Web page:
Are All Religious Roads Created Equal?

Are All Religious Roads Created Equal?

Today’s video by Sean McDowell makes some great points about religious truth. Sean notes that not all roads lead to God because not all roads agree on who God is, or if there is even a god at all. Sean also points out that only one road, Christianity, does in fact lead to God, because it is the only road that solves the universal problem of sin. Jesus came to pay the price for our sins so that we could have relationships with God. No other worldview deals with this problem, so if it really is a problem, the other worldviews can’t possibly lead to God.

This leaves us to question: is sin really a universal problem? Most people will in fact grant that it is a universal problem, even if they don’t use the word sin. We all know that we have done things that we shouldn’t do. It’s common for pastors to ask their congregations, “Are there any perfect people out there? If so, go ahead and raise your hand so we can all give you praise.” Except for the joking child, no one ever raises a hand to this question, because we know that we make moral miscues on a regular basis. Furthermore, we know that we should be held responsible for things that we have done wrong, whether punishment came or not.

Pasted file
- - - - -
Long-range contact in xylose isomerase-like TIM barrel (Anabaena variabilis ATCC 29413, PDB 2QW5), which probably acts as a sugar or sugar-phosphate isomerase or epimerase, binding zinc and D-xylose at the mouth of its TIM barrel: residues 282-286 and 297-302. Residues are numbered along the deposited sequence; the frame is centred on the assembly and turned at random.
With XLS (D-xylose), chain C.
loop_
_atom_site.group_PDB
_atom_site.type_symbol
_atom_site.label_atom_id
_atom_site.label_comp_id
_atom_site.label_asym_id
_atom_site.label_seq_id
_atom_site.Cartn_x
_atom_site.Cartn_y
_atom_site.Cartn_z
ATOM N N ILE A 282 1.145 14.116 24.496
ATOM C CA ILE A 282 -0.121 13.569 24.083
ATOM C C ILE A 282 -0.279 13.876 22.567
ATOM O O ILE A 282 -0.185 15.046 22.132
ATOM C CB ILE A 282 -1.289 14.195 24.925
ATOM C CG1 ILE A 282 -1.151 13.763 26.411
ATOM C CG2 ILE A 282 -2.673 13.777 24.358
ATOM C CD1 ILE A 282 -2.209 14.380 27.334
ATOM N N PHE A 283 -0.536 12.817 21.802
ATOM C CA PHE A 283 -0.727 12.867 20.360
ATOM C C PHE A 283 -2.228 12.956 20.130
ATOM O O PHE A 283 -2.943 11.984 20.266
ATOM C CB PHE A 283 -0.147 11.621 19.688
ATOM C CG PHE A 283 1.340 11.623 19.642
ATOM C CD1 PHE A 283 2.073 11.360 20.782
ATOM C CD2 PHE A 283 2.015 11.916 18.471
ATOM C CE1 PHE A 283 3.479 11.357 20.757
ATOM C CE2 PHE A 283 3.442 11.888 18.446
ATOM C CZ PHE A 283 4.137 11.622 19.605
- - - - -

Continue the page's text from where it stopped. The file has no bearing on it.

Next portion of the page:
As such, it makes sense that any road to God would have to deal with the fact that we have all broken the moral law, given to us by God, that we generally try to live by. We have chosen to reject his law, and we deserve punishment. If we are honest, we all know that. Thankfully, we don’t have to take on the full force of God’s wrath, because Jesus accepted that burden so we wouldn’t have to.

As Sean says in the video, no other worldview deals with this problem. It is for this reason that is is not arrogant for Christians to say that we are on the only road that leads to God; only our road has a bridge, like Jesus, to traverse the gap of humanity’s mistakes. Without such a bridge, we could never get to God.

Sean says:

“God is a holy, perfect, righteous being, and since we are sinful, we are separated from him… So the question is, ‘Who fixed the problem of sin?'”